A Numerical Simulation of Seasonal Stratospheric Climate: Part II. Energetics

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  • 1 Joint Institute for Acoustic and Flight Science, George Washington University - NASA Langley Research Center, Hampton, Va. 23665
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Abstract

Two numerical experiments previously described by Ramanathan and Grose (1978) have been performed to test the climatological response of a three-dimensional stratospheric circulation model over an entire annual cycle to two different longwave radiation schemes in the stratosphere: 1) Experiment 1, a detailed radiative transfer model, and 2) Experiment 2, a simple Newtonian cooling (or heating) model. The energetics of these two experiments are analyzed in this study. It is found that the eddy energy variables-eddy kinetic energy KE; eddy available potential energy AE, the generation of AE, G(AE); and vertical propagation of eddy geopotential energy VE)-exhibit annual variations with maximum values in winter and minima in summer. On the other hand, the zonal energy variables-zonal kinetic energy KZ; zonal available potential energy AZ; and generation of AZ, G(AZ)-undergo semiannual variations with major maximum values in winter, minor maxima in summer and minimum values in spring and fall. Analysis of the energy cycle shows that VE) is the primary energy source for energetics in the lower stratosphere, while VE) and G(AZ) are the energy sources for energetics in the upper stratosphere. The seasonal variations of eddy energy variables are under the control of VE), while those of the zonal energy variables are vitally affected by the latitudinally differential diabatic heating, especially in the summer upper stratosphere.

The comparison study reveals clearly that the experiment that employes the detailed radiation model has significantly larger eddy kinetic energy and eddy available potential energy on the annual mean. Detailed analysis of the two experiments indicates the several ways in which the longwave radiation processes may affect the stratospheric energetics: 1) the temperature dependence of the Newtonian cooling coefficient h causes an increase of G(AZ) and enhances the seasonal variation of G(AZ) in the upper stratosphere; 2) the temperature dependence of h also augments the transmissivity of winter and spring season upper stratosphere to propagating planetary waves; and 3) the exchange of radiative energy between the troposphere and lower stratosphere alters the zonal wind profile during the winter season. The altered zonal wind profile facilitates the propagation of planetary waves within the lower stratosphere. Due to points 2) and 3) above, the magnitudes of eddy energies are much larger in Experiment 1, which employs the detailed radiation model.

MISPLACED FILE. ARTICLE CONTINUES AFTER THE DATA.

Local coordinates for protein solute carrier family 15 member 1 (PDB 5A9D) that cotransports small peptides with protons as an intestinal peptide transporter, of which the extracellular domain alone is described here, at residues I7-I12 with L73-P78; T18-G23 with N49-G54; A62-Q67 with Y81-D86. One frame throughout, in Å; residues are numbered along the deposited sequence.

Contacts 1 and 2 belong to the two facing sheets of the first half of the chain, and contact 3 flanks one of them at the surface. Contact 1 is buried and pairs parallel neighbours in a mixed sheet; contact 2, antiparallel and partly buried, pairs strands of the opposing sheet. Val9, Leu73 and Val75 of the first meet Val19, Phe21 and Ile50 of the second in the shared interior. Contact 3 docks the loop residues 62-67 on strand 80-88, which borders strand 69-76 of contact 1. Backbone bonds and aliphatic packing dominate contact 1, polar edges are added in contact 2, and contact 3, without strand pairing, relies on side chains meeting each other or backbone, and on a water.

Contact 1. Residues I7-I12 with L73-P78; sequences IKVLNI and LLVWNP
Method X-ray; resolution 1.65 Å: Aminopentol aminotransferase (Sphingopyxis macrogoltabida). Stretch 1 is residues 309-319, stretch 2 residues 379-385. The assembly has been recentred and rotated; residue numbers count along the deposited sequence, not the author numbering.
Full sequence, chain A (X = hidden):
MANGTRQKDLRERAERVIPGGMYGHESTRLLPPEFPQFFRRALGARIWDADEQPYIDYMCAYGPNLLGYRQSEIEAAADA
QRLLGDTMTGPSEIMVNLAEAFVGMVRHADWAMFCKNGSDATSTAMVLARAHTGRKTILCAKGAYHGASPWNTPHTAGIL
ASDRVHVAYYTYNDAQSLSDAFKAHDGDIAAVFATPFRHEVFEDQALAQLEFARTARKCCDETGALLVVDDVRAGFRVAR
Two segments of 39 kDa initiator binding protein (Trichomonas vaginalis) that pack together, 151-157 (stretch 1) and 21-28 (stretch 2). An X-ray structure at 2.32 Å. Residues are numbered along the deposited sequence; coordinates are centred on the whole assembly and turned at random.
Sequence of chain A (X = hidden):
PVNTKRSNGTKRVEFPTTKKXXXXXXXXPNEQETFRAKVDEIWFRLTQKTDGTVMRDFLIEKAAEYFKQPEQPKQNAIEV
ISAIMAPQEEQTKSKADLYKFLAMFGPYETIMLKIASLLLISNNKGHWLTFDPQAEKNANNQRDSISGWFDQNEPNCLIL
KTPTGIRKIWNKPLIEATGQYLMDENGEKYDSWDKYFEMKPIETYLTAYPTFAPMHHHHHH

Abstract

Two numerical experiments previously described by Ramanathan and Grose (1978) have been performed to test the climatological response of a three-dimensional stratospheric circulation model over an entire annual cycle to two different longwave radiation schemes in the stratosphere: 1) Experiment 1, a detailed radiative transfer model, and 2) Experiment 2, a simple Newtonian cooling (or heating) model. The energetics of these two experiments are analyzed in this study. It is found that the eddy energy variables-eddy kinetic energy KE; eddy available potential energy AE, the generation of AE, G(AE); and vertical propagation of eddy geopotential energy VE)-exhibit annual variations with maximum values in winter and minima in summer. On the other hand, the zonal energy variables-zonal kinetic energy KZ; zonal available potential energy AZ; and generation of AZ, G(AZ)-undergo semiannual variations with major maximum values in winter, minor maxima in summer and minimum values in spring and fall. Analysis of the energy cycle shows that VE) is the primary energy source for energetics in the lower stratosphere, while VE) and G(AZ) are the energy sources for energetics in the upper stratosphere. The seasonal variations of eddy energy variables are under the control of VE), while those of the zonal energy variables are vitally affected by the latitudinally differential diabatic heating, especially in the summer upper stratosphere.

The comparison study reveals clearly that the experiment that employes the detailed radiation model has significantly larger eddy kinetic energy and eddy available potential energy on the annual mean. Detailed analysis of the two experiments indicates the several ways in which the longwave radiation processes may affect the stratospheric energetics: 1) the temperature dependence of the Newtonian cooling coefficient h causes an increase of G(AZ) and enhances the seasonal variation of G(AZ) in the upper stratosphere; 2) the temperature dependence of h also augments the transmissivity of winter and spring season upper stratosphere to propagating planetary waves; and 3) the exchange of radiative energy between the troposphere and lower stratosphere alters the zonal wind profile during the winter season. The altered zonal wind profile facilitates the propagation of planetary waves within the lower stratosphere. Due to points 2) and 3) above, the magnitudes of eddy energies are much larger in Experiment 1, which employs the detailed radiation model.

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